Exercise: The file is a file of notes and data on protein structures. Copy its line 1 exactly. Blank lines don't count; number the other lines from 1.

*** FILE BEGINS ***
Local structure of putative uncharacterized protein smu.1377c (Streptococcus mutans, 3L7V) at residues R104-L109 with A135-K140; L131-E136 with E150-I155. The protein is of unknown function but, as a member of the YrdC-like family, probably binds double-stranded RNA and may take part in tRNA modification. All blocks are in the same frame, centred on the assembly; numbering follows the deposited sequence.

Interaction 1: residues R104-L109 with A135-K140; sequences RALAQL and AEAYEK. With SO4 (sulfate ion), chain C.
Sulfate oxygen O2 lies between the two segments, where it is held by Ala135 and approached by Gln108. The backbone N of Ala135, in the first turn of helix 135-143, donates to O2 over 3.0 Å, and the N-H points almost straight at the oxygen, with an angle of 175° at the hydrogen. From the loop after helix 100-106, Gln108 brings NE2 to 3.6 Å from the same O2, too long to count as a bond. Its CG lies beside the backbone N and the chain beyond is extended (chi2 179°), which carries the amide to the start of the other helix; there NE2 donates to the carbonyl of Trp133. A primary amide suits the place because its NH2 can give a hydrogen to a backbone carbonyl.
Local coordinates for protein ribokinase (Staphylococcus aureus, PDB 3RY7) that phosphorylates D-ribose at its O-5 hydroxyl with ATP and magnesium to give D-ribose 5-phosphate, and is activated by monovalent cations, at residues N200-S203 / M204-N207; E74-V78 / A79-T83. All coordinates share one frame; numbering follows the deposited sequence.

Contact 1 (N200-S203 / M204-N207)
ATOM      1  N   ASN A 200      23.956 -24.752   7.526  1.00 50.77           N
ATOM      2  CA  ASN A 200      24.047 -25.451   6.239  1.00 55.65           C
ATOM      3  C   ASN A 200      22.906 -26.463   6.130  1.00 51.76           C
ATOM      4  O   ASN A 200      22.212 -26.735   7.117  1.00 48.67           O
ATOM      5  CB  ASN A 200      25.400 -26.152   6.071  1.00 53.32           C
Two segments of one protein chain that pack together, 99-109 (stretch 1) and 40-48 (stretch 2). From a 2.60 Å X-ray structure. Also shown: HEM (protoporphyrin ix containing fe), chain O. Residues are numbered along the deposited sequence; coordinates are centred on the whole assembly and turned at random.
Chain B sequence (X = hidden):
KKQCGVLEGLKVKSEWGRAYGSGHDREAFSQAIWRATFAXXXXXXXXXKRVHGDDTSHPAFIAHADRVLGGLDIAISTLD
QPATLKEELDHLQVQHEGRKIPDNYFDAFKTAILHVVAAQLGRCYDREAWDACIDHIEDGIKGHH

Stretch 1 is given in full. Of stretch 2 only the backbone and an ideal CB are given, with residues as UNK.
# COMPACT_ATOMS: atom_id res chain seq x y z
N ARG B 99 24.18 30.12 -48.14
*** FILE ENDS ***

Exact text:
Local structure of putative uncharacterized protein smu.1377c (Streptococcus mutans, 3L7V) at residues R104-L109 with A135-K140; L131-E136 with E150-I155. The protein is of unknown function but, as a member of the YrdC-like family, probably binds double-stranded RNA and may take part in tRNA modification. All blocks are in the same frame, centred on the assembly; numbering follows the deposited sequence.